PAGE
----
You may have seen there is a lot of talk, hype and research surrounding psychedelic medicine.
Have you seen the ads pop up in your social media feeds magic mushrooms to treat depression or so-called healing.
Now, psychedelic medicine to treat mental illness covers a lot of different drugs and claims people to treat a lot of different conditions.
But the stories we hear all sounds something like this.
The effects after the first treatment were profound.
I would have said a 60% reduction in my symptoms immediately.
I felt a mighty change had occurred.
Believe it or not, some doctors and scientists actually feel that psychedelic medicine can drastically change the way we treat depression, anxiety, PTSD, OCD and other mental health conditions.
But it can get pretty weird.
And there are some real safety concerns.
So what is psychedelic medicine?
Psychedelic medicine specifically involves a number of hours of focused psychotherapy leading up to an all day treatment session that involves a psychedelic experience and then followed by a number of hours of aftercare.
These are pretty peculiar and profound experiences that people also often report, encountering deep personal insights during or after these experiences, as well as an increase in psychological flexibility or cognitive flexibility, and an increase in your capacity for changing the way that you think about things in your in your life and in your world.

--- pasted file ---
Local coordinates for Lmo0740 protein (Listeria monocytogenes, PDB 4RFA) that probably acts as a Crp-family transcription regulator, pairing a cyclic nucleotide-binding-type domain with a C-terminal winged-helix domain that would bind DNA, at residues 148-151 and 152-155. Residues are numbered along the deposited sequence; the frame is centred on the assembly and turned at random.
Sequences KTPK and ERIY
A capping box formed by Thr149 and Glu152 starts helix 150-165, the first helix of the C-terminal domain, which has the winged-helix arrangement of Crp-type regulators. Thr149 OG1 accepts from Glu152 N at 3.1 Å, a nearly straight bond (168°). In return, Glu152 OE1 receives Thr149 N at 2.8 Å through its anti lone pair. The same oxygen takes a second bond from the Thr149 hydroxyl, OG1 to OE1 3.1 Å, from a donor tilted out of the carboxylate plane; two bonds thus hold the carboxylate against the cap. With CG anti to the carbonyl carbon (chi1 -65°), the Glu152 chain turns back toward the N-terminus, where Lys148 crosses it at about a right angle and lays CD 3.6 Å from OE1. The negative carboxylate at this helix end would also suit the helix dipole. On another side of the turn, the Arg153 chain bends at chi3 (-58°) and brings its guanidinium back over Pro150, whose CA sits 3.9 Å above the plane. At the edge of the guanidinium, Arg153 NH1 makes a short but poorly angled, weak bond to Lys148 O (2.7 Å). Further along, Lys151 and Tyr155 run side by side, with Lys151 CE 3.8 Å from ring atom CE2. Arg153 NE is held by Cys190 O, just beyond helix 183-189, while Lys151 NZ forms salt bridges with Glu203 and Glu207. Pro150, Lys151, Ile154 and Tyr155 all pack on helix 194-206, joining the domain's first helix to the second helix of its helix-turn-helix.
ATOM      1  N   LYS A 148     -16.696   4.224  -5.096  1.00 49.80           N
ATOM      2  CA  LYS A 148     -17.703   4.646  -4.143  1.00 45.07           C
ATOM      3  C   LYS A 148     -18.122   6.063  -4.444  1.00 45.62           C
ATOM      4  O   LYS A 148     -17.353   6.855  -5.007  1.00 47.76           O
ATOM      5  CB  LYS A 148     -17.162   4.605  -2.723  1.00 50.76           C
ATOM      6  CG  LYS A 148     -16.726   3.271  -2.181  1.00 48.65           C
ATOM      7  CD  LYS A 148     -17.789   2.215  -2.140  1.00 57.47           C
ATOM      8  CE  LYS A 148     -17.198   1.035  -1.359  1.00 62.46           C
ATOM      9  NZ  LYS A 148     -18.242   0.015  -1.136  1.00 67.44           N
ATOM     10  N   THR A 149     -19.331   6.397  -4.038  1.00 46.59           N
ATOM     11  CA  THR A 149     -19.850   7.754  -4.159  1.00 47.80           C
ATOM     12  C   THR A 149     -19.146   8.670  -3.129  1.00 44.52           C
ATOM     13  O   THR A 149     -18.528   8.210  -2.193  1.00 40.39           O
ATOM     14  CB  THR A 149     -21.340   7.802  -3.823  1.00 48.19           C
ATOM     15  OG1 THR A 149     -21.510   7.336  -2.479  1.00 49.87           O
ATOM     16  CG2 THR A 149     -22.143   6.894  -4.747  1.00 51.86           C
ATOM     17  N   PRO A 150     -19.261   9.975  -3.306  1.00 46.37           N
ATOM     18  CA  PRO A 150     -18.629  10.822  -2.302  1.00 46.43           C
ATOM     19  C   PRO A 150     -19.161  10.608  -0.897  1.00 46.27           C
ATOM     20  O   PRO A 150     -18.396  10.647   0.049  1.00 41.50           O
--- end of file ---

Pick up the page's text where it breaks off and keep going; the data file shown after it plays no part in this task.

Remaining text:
For example, in the bigger research studies on PTSD and depression, here's generally what happens.
So one has a few drug therapy sessions, maybe two or three, which lasts several hours while sitting with a therapist or a peer therapist.
And these are a few weeks apart.
And in between, these people have normal therapy sessions without any of the drugs.
I like that.
It sounds like you're taking these drugs under guidance.
Psychedelics include synthetic human made chemicals like LSD or MDMA, also known as Ecstasy or Marley psychedelics.
Also include mind altering plants like the roots and branches that are boiled into a brew called ayahuasca.
Then you've got fungi like magic mushrooms and the actives psychoactive component in these mushrooms is what's called psilocybin.
Some big psychedelic therapy research studies use psilocybin to treat depression Other studies use MDMA to treat post-traumatic stress disorder.
We'll get to those studies in a minute.
But first, I want to point out that even though there's a lot of talk about psychedelic therapy, this stuff is not new.
Way before the drugs were maybe legal psychedelics, mainly LSD and psilocybin, were the focus of some serious medical research.